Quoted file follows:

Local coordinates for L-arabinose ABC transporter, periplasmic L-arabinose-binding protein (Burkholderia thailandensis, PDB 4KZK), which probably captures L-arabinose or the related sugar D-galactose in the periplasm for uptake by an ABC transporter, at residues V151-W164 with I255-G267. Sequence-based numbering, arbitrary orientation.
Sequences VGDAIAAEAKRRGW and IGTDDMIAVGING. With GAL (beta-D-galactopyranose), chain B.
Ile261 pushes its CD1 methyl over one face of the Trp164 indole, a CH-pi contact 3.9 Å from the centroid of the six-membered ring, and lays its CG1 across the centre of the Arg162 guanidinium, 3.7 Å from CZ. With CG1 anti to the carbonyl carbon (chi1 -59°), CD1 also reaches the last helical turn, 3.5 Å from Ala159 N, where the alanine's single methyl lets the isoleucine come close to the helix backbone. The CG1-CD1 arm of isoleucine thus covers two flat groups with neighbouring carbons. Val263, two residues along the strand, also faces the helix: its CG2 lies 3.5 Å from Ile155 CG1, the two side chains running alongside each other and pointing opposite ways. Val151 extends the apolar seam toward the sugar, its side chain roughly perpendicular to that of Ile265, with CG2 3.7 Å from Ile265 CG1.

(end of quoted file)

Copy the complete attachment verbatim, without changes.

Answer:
Local coordinates for L-arabinose ABC transporter, periplasmic L-arabinose-binding protein (Burkholderia thailandensis, PDB 4KZK), which probably captures L-arabinose or the related sugar D-galactose in the periplasm for uptake by an ABC transporter, at residues V151-W164 with I255-G267. Sequence-based numbering, arbitrary orientation.
Sequences VGDAIAAEAKRRGW and IGTDDMIAVGING. With GAL (beta-D-galactopyranose), chain B.
Ile261 pushes its CD1 methyl over one face of the Trp164 indole, a CH-pi contact 3.9 Å from the centroid of the six-membered ring, and lays its CG1 across the centre of the Arg162 guanidinium, 3.7 Å from CZ. With CG1 anti to the carbonyl carbon (chi1 -59°), CD1 also reaches the last helical turn, 3.5 Å from Ala159 N, where the alanine's single methyl lets the isoleucine come close to the helix backbone. The CG1-CD1 arm of isoleucine thus covers two flat groups with neighbouring carbons. Val263, two residues along the strand, also faces the helix: its CG2 lies 3.5 Å from Ile155 CG1, the two side chains running alongside each other and pointing opposite ways. Val151 extends the apolar seam toward the sugar, its side chain roughly perpendicular to that of Ile265, with CG2 3.7 Å from Ile265 CG1.